By Jamie Kempton
As an outdoor sport, cross country is beholden to Mother Nature. If she proclaims snow, we run in snow. If she favors a deep freeze, we run in bitter cold. The competitors in the 36th annual Rockland Alumni Cross Country Run/Bill Markiewicz Memorial at Bear Mountain on November 24 encountered another seasonal challenge: ice.
Ice at the boat dock turn. Ice at the far end of Hessian Lake, beneath the rustic Overlook Lodge. Ice on the leaf-covered descent from the monster ski jump hill. Throw in some mounds of snow deposited directly in our path, near the ice skating rink, and the carefree frolic became more of an exercise in survival strategy and balance management.
One entrant who had experience navigating slippery surfaces was Chuck Maze, from North Rockland’s class of 1973. During his Hall of Fame career as a running back for the Red Raiders, he toted the football over many a muddy and icy playing field, including the classic Thanksgiving Day victory over Clarkstown North on an ice-bound gridiron in 1972.
“The varied terrain and running conditions made it more challenging,” said Maze, the CEO of the Rockland County YMCA, who negotiated the slick 3-mile course in 31 minutes 15 seconds, good for 129th place out of 164 finishers. “You had to be a little extra careful not to bump into anyone. It’s like a car. If you brake too quickly to slow down, you might slip. But if you allow your momentum to continue and find spots to run on, you’ll be OK.”
It certainly was not the worst conditions ever encountered by the Alumni harriers at the race, co-sponsored by the Rockland Road Runners. That distinction belongs to the inaugural affair in 1983, when pelting hail, snow and fierce gusts chilled participants to the bone, and wind-whipped ripples from Hessian Lake lapped onto the course’s walkway pavement. Nor was this year’s event as formidable as the 2014 edition, when ice around the lake and on the mountain necessitated a course revision limiting the runners to the playfield area between the majestic Bear Mountain Inn and the Merry-Go-Round.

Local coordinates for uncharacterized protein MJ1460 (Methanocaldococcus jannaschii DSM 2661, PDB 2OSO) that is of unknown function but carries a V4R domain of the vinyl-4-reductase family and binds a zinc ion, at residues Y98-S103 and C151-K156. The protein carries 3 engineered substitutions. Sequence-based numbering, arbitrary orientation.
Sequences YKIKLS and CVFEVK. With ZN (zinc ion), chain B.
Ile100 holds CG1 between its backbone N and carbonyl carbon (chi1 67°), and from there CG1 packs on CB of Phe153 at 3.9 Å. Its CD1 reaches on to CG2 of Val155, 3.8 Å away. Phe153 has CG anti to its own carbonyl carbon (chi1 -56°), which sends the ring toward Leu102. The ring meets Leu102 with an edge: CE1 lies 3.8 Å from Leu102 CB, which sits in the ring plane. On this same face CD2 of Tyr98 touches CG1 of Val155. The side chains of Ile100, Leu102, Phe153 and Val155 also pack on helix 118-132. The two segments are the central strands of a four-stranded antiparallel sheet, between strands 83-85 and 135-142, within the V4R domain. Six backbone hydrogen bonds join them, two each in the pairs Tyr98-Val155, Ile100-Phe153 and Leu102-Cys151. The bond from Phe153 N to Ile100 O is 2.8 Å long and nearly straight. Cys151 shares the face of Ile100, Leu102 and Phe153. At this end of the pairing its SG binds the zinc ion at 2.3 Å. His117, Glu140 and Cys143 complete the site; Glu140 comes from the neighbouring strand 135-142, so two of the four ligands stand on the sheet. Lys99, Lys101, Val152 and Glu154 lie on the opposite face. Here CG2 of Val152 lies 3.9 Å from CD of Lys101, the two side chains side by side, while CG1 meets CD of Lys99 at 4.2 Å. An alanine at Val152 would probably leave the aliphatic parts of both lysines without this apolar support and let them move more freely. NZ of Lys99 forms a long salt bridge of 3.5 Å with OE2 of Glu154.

Jay Kaplan can tell you about tough running conditions. The 1967 Spring Valley graduate has participated in the Alumni Run 27 times, including this year’s renewal, and has faced the gamut of weather elements. Kaplan was on hand to receive the Bill Markiewicz Award, presented annually to a person who has made a significant contribution to cross country in Rockland County. Kaplan has been a Rockland cross country and track official since 1980. At Spring Valley, he was an All-County cross country runner and one of the top half-milers in the county. He also competed in cross country and track at SUNY Albany.
The Markiewicz award was presented to Kaplan by Janet Markiewicz, Bill’s widow. As always, the Markiewicz family was well represented in the race, with two of Bill and Janet’s children, Danny Markiewicz, Goshen class of 1996, and Matt Markiewicz, Goshen class of 1993, as well as Bill’s brother, Mike Markiewicz, Albertus Magnus class of 1970. Bill Markiewicz was a 1967 graduate of Albertus and the head coach of Clarkstown North’s cross country team from 1978 to 1989. He was a larger-than-life figure whose charisma and fiery personality endeared him to everyone in the local running-sports community. Markiewicz died of cancer in 1991 at age 41.
One of Markiewicz’s ex-protégés, Mike Rogan, made the trek from Evansville, Indiana to reunite with former Clarkstown North teammates and have another crack at the demanding Bear Mountain layout. Rogan’s journey has not been an easy one. Perhaps the greatest runner in school history, Rogan, from the class of 1986, suffered a traumatic brain injury in July 2013. He had fallen down two flights of stairs at his home in Indiana and sustained severe facial and skull fractures. Through arduous rehab work he has improved his mobility, though his injuries have left him unable to return to work. He had been an emergency room physician and medical researcher in Indiana.